An Inconvenient Planet
So yesterday I celebrated my first Father's Day as an honest-to-goodness dad (well, "celebrated" is probably a bit highfaluting for a day created by the greeting card industry), and, in the spirit of that newfound responsibility, Mrs. Chase and I also took the weekend to see the documentary, An Inconvenient Truth.
And let me tell you: This is some kind of frightening. As mawkish as it might sound, I actually walked out of the movie theater thinking about my 6-month-old daughter, and what kind of a world she would inherit as the result of all the myopic generations before her. Generally, I leave movie theaters thinking about waffles, so this really was kind of a pivotal moment.
In all seriousness, I cannot stress enough what a compelling and important documentary this is. And yet I also realize that plenty of would-be audiences will understandably be wary of a movie that is essentially a Powerpoint presentation by Al Gore.
Don't let that deter you, dear friends. Granted, Gore-haters will have to bite down hard and tolerate several self-aggrandizing biographical vignettes that director Davis Guggenheim weaves through the film. Those irritants, however, are tangential in a work that covers -- succinctly, starkly and, yes, with a generous dollop of entertainment -- perhaps the paramount issue of our lifetime, global warming. Gore has been giving this multimedia presentation for more than a decade, but cataclysmic events of recent years have added urgency to his warning.
The San Francisco Chronicle's Mike LaSalle puts it eloquently:
"An Inconvenient Truth ... treats audiences like adults, presenting a detailed, lucid and intelligent explanation of a serious issue. It doesn't preach to the converted. On the contrary, it directly and respectfully addresses the questions and concerns of skeptics, methodically piling evidence on top of evidence, until the truth becomes obvious and unmistakable.
"For some, the tipping point will come with the charts showing the rapid increase in global temperatures and the accompanying increases in greenhouse gases. For others, it will be the sight of polar bears struggling to find ice in the Arctic, or of shots of glaciers reduced to almost nothing in a span of only 30 or 40 years. It's a shock to see photographic evidence that the snows of Kilimanjaro have been reduced to a light dusting.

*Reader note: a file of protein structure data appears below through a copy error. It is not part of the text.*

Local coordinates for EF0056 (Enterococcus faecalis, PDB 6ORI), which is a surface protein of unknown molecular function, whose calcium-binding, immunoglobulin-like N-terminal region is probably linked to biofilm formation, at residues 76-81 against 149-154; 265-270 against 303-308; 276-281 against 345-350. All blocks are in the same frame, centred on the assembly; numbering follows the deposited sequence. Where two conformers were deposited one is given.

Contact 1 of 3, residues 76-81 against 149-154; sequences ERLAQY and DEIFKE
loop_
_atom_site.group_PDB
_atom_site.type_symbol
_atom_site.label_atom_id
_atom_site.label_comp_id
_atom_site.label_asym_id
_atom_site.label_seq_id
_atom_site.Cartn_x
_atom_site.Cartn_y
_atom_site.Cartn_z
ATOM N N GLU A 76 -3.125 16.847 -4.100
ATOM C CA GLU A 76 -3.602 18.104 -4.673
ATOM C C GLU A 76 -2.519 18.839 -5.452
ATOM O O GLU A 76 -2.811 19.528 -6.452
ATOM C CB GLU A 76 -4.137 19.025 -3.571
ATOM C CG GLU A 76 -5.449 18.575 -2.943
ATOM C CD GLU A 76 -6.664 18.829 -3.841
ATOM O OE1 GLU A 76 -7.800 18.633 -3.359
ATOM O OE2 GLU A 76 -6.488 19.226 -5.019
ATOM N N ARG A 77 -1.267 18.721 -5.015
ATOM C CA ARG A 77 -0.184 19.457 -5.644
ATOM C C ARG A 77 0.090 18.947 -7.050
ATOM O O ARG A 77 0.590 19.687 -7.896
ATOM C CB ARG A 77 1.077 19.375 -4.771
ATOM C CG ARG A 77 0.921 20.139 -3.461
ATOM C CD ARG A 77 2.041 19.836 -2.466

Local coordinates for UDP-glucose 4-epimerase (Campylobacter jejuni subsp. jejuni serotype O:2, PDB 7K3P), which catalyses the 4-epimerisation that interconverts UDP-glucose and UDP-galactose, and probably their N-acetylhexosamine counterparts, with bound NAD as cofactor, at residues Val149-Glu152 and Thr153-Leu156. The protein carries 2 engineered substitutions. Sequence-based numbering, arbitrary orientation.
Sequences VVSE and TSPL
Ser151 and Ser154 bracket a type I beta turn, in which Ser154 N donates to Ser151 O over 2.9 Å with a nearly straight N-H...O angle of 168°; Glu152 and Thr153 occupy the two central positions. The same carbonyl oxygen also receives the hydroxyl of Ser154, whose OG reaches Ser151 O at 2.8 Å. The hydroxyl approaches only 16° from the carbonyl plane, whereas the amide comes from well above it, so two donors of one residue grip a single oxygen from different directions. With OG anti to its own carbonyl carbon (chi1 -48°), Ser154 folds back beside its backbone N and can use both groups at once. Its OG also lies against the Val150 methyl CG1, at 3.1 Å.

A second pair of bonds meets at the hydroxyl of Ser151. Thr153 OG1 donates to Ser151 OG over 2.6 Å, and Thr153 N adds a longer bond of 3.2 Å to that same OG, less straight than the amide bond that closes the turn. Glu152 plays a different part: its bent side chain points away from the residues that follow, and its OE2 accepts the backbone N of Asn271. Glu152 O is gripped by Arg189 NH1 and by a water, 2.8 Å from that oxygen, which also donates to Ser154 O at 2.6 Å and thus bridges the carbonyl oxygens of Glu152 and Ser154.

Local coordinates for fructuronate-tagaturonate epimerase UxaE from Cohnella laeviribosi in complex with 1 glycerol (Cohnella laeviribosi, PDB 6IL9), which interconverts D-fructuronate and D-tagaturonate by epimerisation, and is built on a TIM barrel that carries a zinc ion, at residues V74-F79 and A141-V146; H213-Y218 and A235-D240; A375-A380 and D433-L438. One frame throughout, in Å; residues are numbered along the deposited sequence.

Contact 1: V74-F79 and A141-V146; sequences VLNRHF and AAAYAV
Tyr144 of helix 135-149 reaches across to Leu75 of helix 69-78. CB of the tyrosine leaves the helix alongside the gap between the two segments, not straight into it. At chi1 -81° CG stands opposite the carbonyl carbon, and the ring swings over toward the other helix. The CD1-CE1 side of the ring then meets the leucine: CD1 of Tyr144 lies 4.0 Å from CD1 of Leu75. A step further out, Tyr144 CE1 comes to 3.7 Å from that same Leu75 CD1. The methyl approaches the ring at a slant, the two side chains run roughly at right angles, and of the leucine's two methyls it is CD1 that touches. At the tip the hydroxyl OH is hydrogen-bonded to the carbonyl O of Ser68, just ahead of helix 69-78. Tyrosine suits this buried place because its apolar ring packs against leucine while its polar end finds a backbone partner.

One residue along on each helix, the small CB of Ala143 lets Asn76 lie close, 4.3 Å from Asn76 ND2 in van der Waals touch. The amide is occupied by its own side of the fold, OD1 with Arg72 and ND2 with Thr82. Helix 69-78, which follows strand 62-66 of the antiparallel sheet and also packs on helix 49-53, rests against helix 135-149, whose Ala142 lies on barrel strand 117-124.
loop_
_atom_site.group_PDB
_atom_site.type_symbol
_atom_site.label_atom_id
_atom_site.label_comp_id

"Through these pictures, Gore shows that global warming is no longer a hypothetical. It's here already, and the evidence is everywhere, not least in the floods, hurricanes and droughts that we're seeing all over the world -- our 'nature hike through the book of Revelations,' as he calls it."
The issue is not open for legitimate debate, as Gore's plethora of data makes clear. U.S. Sen. Jim Inhofe can grouse that global warming is a "hoax" and The New York Post can blather on with a ludicrous savaging of the documentary -- but, at some point, even the most obstinate contrarian must face a day of reckoning. "It will be interesting," David Denby recently wrote in The New Yorker, "to watch how skeptics will deal with Gore's bad news on the environment without making themselves look very small."
Gore correctly likens global warming's so-called "debate" to the nicotine-smudged days of yesterday, a time when Big Tobacco had actually produced enough smoke and mirrors (mainly smoke) to blur questions of whether secondhand smoke was an actual health hazard. Don't think the energy industry isn't every bit as resourceful as R.J.R. Reynolds.
In An Inconvenient Truth, the ex-veep takes several justifiable swipes at the current administration, but Gore also hastens to add, correctly, that global warming transcends political debate. It is a moral issue, he intones, and cowardice and temerity infect both sides of the aisle on Capitol Hill.
While it's true that Republican zeal for deregulation can be anathema to the concerns of environmentalists, it is equally true that plenty of Democratic officeholders are loathe to take the long view necessary to protect our planet. The oil and gas industry doles out more campaign contributions than the scientists charting the melting of the polar caps, and American automakers, with their continued insistence on SUV mania amid plummeting profits, apparently have the awareness and imagination of roadkill.
And, lest we forget, Gore himself had the privilege of holding the nation's second-highest office for eight years -- and still the planet is on a collision course with Armageddon-styled dangers.
I'm no dummy (I like to tell myself that, anyway), but the evidence that Gore lays out in An Inconvenient Truth is more than a little eye-opening. We no longer have the luxury of inaction.